is nearly identical to the cross-section of a car body.”

 Figure 1 Mercedes Design Inspired
by Nature

 

Using
this approach however the design is made more efficient in a certain aspect
only, that of fuel use because the body is more aerodynamic and light weighted due
to the mimicking of the box fish. The idea of the car itself as a solution to
personal transport was not re-examined. Additionally, it does not consider the
relationship of the design with its ecosystem.

A
search on a database where all biological information is collected in one place
with easy and logical access could lead to a broader solution containing the
idea of the car itself as an answer to personal transport in relation to its
ecosystem.

 

An
example of the second approach is the lotus flower emerging clean from muddy
waters because of its micro-rough surface which naturally repels dirt particles
keeping its petals clean.

German
Company, Ispo, spent four years researching this phenomenon to develop paint
with similar properties. The paint adds grain (particles) to the surface of the
wall which causes water to form into droplets pushing away dust, dirt and
bacterial with it.

Figure
2  Ispo developed paint with properties similar
to lotus flower

 

This
approach however, also has a disadvantage from a design point of view. Biological
research must be conducted first and then identified as relevant to a design
context. Biologists and ecologists must therefore be able to recognise the
potential of their research in the conception of innovative applications in
designs. It has the advantage however that biological knowledge may inspire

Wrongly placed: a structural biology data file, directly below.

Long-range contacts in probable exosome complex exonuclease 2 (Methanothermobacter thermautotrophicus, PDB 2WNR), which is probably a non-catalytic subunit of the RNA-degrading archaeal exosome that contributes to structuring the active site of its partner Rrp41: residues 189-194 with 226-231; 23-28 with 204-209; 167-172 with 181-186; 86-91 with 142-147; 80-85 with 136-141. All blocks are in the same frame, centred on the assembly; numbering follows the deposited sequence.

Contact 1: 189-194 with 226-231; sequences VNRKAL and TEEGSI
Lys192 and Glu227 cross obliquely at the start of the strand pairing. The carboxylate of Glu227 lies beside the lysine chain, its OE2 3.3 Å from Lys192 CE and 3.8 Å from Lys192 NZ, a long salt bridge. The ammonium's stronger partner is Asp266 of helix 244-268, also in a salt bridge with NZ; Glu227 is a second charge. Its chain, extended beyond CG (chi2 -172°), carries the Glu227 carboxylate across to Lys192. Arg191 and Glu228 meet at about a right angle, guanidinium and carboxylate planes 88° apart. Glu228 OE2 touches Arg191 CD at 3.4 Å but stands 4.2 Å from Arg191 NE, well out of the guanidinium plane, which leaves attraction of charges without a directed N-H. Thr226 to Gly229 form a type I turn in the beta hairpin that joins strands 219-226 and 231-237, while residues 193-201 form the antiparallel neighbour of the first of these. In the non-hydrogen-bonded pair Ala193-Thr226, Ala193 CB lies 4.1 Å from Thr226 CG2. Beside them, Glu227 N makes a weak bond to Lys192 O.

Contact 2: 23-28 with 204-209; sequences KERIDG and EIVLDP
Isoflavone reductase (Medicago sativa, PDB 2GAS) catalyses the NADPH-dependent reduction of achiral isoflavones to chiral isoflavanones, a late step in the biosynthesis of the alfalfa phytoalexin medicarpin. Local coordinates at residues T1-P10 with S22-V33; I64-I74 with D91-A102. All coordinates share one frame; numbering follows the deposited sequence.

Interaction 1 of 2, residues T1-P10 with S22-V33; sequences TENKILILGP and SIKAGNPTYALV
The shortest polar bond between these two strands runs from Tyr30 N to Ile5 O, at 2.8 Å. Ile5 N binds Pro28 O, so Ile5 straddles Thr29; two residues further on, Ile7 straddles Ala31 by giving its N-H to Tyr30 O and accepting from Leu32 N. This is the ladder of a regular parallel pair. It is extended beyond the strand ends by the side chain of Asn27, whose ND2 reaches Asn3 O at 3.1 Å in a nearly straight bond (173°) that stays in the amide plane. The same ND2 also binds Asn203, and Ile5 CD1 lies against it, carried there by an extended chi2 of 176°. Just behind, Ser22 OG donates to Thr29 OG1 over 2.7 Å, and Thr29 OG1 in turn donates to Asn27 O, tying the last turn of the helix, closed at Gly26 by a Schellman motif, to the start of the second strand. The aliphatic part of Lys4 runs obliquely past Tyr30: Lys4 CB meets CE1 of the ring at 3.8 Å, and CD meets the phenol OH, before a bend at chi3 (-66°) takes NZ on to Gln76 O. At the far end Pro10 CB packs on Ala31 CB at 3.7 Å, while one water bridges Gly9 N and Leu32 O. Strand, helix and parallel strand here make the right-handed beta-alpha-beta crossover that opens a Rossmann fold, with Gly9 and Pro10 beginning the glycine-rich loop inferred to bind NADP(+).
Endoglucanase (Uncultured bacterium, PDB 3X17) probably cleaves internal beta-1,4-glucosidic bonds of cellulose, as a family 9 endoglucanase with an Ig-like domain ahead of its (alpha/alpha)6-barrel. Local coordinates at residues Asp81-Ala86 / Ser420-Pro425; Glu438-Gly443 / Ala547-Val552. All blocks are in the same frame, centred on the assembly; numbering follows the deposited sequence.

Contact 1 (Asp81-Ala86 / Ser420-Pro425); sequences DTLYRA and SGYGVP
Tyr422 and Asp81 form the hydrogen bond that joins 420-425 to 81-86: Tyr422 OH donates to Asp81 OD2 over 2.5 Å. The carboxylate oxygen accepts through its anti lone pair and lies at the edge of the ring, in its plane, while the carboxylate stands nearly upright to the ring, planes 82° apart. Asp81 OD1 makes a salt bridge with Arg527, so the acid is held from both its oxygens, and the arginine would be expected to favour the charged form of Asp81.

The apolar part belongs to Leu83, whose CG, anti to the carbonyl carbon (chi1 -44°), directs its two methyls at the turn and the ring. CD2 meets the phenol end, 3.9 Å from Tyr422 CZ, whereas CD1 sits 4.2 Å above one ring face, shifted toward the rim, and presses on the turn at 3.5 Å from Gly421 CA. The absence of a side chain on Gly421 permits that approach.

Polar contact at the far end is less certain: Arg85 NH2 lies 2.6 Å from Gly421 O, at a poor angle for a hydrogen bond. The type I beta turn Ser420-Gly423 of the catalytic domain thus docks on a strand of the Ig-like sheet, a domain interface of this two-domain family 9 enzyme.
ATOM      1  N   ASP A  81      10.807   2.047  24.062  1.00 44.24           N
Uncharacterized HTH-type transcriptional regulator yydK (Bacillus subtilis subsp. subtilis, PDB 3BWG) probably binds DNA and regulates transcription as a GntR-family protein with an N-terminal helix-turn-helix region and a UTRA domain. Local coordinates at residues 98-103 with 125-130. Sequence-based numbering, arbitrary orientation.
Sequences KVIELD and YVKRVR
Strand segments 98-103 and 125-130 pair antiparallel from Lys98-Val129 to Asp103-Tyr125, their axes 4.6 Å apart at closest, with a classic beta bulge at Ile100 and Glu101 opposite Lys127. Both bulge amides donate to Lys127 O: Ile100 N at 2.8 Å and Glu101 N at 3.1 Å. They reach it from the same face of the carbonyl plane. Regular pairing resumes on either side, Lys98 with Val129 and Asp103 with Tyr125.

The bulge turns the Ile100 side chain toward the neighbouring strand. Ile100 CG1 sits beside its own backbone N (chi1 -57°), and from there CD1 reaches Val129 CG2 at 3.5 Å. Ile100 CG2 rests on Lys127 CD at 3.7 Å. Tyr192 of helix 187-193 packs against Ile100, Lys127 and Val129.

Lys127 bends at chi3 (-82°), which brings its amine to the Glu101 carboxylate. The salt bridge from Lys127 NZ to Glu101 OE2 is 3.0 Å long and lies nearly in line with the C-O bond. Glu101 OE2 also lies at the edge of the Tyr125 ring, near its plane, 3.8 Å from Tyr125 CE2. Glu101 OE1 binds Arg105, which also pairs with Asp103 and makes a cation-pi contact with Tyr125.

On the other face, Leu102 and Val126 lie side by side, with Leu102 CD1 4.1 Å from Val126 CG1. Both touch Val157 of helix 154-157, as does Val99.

solutions to problems that were not predetermined. In this approach, however,
the factor of “chance” plays a major role.

 

Again
in this example of biomimicry approach, a platform where architects and
biologists share information could be the media to bridge the gap and eliminate
the factor of chance.

Concluding,
simple observation was the initiator of both approaches and each has its own
advantages and disadvantages. Copying nature doesn’t necessarily result in more
sustainable solution. It is therefore important to consider different levels of
emulation.

 

Based
on the above, the effectiveness of setting a platform where all information on
both approaches is systematically gathered and enriched by relevant biological
data is prominent. Its further built up by users’ interaction will transform it
into a source of architectural design inspiration and application.

 

The
database must be organised to provide all three levels of biomimicry:

a.    Organism
level – mimicry of a specific organism

b.    Behaviour
level – mimicry of how an organism behaves

c.    Ecosystem
level – mimicry of an ecosystem

 

Within
each of these levels, further five possible dimensions to the mimicry are
provided:

1.   
what it looks like (form),

2.   
what it is made out of (material),

3.   
 how it
is made (construction),

4.   
how it works (process) or

5.   
what it is able to do (function).

 

To
indicate the differences between each kind of biomimicry the Table “Framework
for the Application of Biomimicry” is copied from Pedersen Zazi, 2007 describing
how different aspects of a termite could be mimicked.